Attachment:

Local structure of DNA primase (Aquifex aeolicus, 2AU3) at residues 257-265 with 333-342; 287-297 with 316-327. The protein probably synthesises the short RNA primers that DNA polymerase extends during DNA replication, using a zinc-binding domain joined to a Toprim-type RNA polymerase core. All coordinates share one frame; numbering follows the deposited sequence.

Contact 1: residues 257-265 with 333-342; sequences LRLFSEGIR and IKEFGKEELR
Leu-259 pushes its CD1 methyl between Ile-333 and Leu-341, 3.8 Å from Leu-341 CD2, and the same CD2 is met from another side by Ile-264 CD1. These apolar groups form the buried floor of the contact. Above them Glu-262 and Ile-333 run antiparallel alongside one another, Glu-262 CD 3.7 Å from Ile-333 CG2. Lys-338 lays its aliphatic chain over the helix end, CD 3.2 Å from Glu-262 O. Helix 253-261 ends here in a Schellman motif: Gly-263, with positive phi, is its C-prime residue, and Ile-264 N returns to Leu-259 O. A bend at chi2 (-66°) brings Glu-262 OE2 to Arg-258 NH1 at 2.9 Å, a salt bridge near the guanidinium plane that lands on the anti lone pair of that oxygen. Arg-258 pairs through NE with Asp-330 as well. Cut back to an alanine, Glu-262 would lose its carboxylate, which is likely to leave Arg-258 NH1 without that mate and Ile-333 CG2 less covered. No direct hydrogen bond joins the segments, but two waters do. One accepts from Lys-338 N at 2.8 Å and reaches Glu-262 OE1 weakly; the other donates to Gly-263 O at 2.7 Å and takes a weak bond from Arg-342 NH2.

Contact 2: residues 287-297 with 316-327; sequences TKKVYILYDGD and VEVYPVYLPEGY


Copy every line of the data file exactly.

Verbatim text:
Local structure of DNA primase (Aquifex aeolicus, 2AU3) at residues 257-265 with 333-342; 287-297 with 316-327. The protein probably synthesises the short RNA primers that DNA polymerase extends during DNA replication, using a zinc-binding domain joined to a Toprim-type RNA polymerase core. All coordinates share one frame; numbering follows the deposited sequence.

Contact 1: residues 257-265 with 333-342; sequences LRLFSEGIR and IKEFGKEELR
Leu-259 pushes its CD1 methyl between Ile-333 and Leu-341, 3.8 Å from Leu-341 CD2, and the same CD2 is met from another side by Ile-264 CD1. These apolar groups form the buried floor of the contact. Above them Glu-262 and Ile-333 run antiparallel alongside one another, Glu-262 CD 3.7 Å from Ile-333 CG2. Lys-338 lays its aliphatic chain over the helix end, CD 3.2 Å from Glu-262 O. Helix 253-261 ends here in a Schellman motif: Gly-263, with positive phi, is its C-prime residue, and Ile-264 N returns to Leu-259 O. A bend at chi2 (-66°) brings Glu-262 OE2 to Arg-258 NH1 at 2.9 Å, a salt bridge near the guanidinium plane that lands on the anti lone pair of that oxygen. Arg-258 pairs through NE with Asp-330 as well. Cut back to an alanine, Glu-262 would lose its carboxylate, which is likely to leave Arg-258 NH1 without that mate and Ile-333 CG2 less covered. No direct hydrogen bond joins the segments, but two waters do. One accepts from Lys-338 N at 2.8 Å and reaches Glu-262 OE1 weakly; the other donates to Gly-263 O at 2.7 Å and takes a weak bond from Arg-342 NH2.

Contact 2: residues 287-297 with 316-327; sequences TKKVYILYDGD and VEVYPVYLPEGY